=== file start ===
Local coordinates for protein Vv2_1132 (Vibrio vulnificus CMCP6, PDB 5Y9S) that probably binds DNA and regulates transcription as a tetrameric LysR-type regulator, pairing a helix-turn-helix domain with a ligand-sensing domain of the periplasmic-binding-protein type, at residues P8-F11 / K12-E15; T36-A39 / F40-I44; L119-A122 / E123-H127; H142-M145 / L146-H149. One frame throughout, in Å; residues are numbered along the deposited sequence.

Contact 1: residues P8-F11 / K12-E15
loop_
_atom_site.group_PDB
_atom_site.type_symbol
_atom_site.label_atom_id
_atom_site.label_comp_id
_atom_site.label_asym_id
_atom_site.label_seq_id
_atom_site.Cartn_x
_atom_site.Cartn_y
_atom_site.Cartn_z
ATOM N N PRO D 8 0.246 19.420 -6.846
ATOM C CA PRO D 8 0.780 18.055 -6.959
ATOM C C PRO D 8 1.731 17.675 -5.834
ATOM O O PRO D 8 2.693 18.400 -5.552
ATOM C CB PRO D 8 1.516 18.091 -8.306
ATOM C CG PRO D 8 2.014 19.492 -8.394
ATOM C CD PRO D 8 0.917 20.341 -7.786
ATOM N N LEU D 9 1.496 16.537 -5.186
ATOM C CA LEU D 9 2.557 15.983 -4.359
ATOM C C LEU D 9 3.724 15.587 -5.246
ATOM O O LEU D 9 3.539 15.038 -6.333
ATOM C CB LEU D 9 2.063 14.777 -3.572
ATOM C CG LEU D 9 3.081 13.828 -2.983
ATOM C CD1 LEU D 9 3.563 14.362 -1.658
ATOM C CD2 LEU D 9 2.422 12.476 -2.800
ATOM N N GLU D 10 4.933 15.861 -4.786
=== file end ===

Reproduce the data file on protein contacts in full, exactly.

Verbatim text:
Local coordinates for protein Vv2_1132 (Vibrio vulnificus CMCP6, PDB 5Y9S) that probably binds DNA and regulates transcription as a tetrameric LysR-type regulator, pairing a helix-turn-helix domain with a ligand-sensing domain of the periplasmic-binding-protein type, at residues P8-F11 / K12-E15; T36-A39 / F40-I44; L119-A122 / E123-H127; H142-M145 / L146-H149. One frame throughout, in Å; residues are numbered along the deposited sequence.

Contact 1: residues P8-F11 / K12-E15
loop_
_atom_site.group_PDB
_atom_site.type_symbol
_atom_site.label_atom_id
_atom_site.label_comp_id
_atom_site.label_asym_id
_atom_site.label_seq_id
_atom_site.Cartn_x
_atom_site.Cartn_y
_atom_site.Cartn_z
ATOM N N PRO D 8 0.246 19.420 -6.846
ATOM C CA PRO D 8 0.780 18.055 -6.959
ATOM C C PRO D 8 1.731 17.675 -5.834
ATOM O O PRO D 8 2.693 18.400 -5.552
ATOM C CB PRO D 8 1.516 18.091 -8.306
ATOM C CG PRO D 8 2.014 19.492 -8.394
ATOM C CD PRO D 8 0.917 20.341 -7.786
ATOM N N LEU D 9 1.496 16.537 -5.186
ATOM C CA LEU D 9 2.557 15.983 -4.359
ATOM C C LEU D 9 3.724 15.587 -5.246
ATOM O O LEU D 9 3.539 15.038 -6.333
ATOM C CB LEU D 9 2.063 14.777 -3.572
ATOM C CG LEU D 9 3.081 13.828 -2.983
ATOM C CD1 LEU D 9 3.563 14.362 -1.658
ATOM C CD2 LEU D 9 2.422 12.476 -2.800
ATOM N N GLU D 10 4.933 15.861 -4.786